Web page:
The importance of radio voice-overs: Bringing the airwaves to life

In the world of radio, voice-overs play a crucial role in creating a captivating auditory experience for listeners. With no image, everything relies on sound, and therefore, the voice. Whether announcing programmes, presenting advertisements or telling stories, voice-overs bring a unique dimension to broadcasting.

Creating a distinctive sound identity

Radio voice-overs play an essential role in creating a distinctive audio identity for a station. Every radio station wants to stand out from the competition and be instantly recognisable to listeners. A well-chosen voice can become a key element of this audio identity.

Radio voice-overs play an essential role in creating a distinctive audio identity for a station. Every radio station wants to stand out from the competition and be instantly recognisable to listeners. A well-chosen voice can become a key element of this audio identity.

When people turn on the radio, the first thing that strikes them is the voice that speaks to them. A distinctive, warm, energetic or even eccentric voice can immediately attract the attention and interest of listeners. This voice becomes an integral part of the radio experience and creates an emotional connection with the audience. Loyal listeners to a radio station can often instantly recognise the voice of a specific presenter or voiceover, even before they are introduced.

As well as the voice itself, technical elements such as sound quality, equalisation and the use of specific sound effects can help to create a distinctive sound identity. For example, some radio stations may choose to use voice-overs with subtle reverb to give an impression of space and depth to their sound. Others may prefer clearer, crisper voices for a more modern, professional approach.

In addition to the identity of the station as a whole, voice-overs can also contribute to the identity of specific programmes. For example, an alternative music programme might have a young, energetic voiceover to match its target audience, while a political talk show might opt for a more serious, authoritative voiceover.

Each show has its own personality

On any given radio station, there is a plethora of different programmes dealing with a wide variety of subjects. As a result, the programme packaging will be different and personalised according to the image conveyed by the programme.

But first of all, what’s the difference between radio packaging and programme packaging?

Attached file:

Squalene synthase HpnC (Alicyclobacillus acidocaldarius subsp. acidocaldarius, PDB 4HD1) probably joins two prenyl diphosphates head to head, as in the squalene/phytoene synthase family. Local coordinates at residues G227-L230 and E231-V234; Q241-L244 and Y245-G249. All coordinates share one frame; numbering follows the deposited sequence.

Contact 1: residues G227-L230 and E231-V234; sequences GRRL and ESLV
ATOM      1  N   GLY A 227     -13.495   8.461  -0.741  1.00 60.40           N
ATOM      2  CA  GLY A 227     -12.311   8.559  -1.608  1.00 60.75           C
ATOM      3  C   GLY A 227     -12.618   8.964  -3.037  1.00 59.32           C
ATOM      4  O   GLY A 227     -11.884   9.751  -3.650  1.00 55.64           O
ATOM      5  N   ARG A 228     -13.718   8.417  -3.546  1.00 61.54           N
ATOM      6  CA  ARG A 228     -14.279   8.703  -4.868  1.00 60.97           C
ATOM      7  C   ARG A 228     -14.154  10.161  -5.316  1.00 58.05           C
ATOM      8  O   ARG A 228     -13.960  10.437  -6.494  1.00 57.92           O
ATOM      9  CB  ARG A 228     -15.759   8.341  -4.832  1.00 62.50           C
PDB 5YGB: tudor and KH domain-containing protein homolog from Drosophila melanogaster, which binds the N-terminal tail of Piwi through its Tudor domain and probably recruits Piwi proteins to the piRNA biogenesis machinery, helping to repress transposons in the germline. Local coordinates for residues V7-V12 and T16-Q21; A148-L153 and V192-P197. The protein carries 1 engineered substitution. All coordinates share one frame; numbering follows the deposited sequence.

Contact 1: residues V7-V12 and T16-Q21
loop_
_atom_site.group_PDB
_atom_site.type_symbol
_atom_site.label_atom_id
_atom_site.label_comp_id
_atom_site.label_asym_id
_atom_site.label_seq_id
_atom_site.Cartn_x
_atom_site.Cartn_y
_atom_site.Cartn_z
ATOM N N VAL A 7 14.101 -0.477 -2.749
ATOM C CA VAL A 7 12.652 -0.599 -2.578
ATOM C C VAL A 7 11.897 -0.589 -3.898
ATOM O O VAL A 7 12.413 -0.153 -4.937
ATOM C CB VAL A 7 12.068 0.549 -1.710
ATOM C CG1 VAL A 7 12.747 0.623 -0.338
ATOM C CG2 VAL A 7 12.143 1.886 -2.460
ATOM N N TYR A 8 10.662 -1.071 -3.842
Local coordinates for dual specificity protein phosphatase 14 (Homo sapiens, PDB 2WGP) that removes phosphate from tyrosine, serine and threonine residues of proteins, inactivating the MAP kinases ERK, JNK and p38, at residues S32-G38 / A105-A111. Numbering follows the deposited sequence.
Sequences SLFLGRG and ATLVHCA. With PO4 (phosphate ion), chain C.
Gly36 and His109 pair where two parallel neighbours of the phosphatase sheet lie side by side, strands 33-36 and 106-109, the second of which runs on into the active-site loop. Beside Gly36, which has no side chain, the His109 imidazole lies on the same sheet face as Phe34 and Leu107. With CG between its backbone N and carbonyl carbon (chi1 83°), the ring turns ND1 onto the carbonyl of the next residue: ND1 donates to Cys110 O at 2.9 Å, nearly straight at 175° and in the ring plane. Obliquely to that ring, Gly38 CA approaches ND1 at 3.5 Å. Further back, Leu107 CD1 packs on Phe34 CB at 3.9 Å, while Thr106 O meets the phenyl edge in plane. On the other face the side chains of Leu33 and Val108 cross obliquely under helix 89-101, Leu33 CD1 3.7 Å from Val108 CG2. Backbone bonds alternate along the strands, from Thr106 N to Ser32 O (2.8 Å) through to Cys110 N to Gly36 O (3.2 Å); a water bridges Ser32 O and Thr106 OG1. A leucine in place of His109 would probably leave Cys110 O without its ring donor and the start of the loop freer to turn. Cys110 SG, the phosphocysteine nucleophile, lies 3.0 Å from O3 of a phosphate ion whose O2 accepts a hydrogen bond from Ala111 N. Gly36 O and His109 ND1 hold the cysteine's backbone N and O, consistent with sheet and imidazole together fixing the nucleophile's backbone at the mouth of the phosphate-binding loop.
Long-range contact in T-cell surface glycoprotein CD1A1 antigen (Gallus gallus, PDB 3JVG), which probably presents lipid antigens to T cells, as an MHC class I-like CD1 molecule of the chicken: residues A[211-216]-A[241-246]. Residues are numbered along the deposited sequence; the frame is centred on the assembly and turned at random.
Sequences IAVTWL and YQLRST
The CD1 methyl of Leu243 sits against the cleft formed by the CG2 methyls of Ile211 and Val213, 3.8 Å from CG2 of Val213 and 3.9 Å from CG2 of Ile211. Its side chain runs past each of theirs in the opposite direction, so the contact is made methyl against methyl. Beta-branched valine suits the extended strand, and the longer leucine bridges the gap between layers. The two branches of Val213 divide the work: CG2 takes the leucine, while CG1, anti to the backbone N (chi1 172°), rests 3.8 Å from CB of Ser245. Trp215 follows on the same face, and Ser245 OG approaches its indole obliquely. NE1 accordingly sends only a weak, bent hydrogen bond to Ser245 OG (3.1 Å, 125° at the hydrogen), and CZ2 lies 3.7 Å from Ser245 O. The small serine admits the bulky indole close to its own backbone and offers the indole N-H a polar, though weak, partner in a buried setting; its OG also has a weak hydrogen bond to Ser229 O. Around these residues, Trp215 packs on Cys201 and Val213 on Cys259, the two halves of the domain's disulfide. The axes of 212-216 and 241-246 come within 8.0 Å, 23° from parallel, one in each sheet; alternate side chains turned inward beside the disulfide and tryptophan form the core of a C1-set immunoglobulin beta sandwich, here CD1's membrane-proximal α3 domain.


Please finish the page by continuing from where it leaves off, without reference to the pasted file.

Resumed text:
Radio packaging (or sound packaging) refers to all the sound effects applied to a radio station, from jingles and time slots to programme packaging. So yes, programme packages are part of radio packaging.

Programme wraps refer to all sound effects, but for a programme within that radio station. These include the programme jingle, the programme intro and outro, brief sound elements throughout the programme to hold the listener’s attention, etc.

And what about the voice-over? Well, take a programme broadcast on Wednesday afternoons and aimed at a fairly young audience. The voice used for the intro or outro of this programme will be drastically different from the one chosen for a programme broadcast at night and whose concept is based on horror stories! Although there’s nothing to stop a voiceover actor from lending his or her voice to both programmes, albeit in a totally different style!

Voice-overs add a dimension of personality to radio programmes. Radio presenters can also use voice-overs to create fictional characters or bring interviews to life using different voices. This makes programmes more dynamic and engaging for listeners. Voice-overs can also add humour, emotion or suspense, creating an immersive radio experience.

My voice on the radio

I recently became the official voice of RJR radio in Reims. I started by doing a few occasional voices for them, such as announcements of events taking place in the region, concerts, and then more recently two programme wraps.

In the interests of modernity, they wanted to change their on-air voice.

But what is a ‘modern radio voice’? Well, here again, it’s very subjective and depends, among other things, on the target audience. For the RJR team, they were looking for a young voice, but above all a natural voice, as if (and I do mean as if) no effort had been made to record this voice, almost with a phlegm in the voice. After several discussions, we came to the conclusion that podcasts were taking up more and more space compared to radio. And the people who host or dress up the podcasts, who don’t necessarily come from radio, are above all offering content, not a particular voice or advanced technique. Listeners are increasingly used to hearing voices that sound like they do in everyday life, with no frills.

After several trials, we managed to find the right mix of ‘natural’, but of course professional. And here we are:

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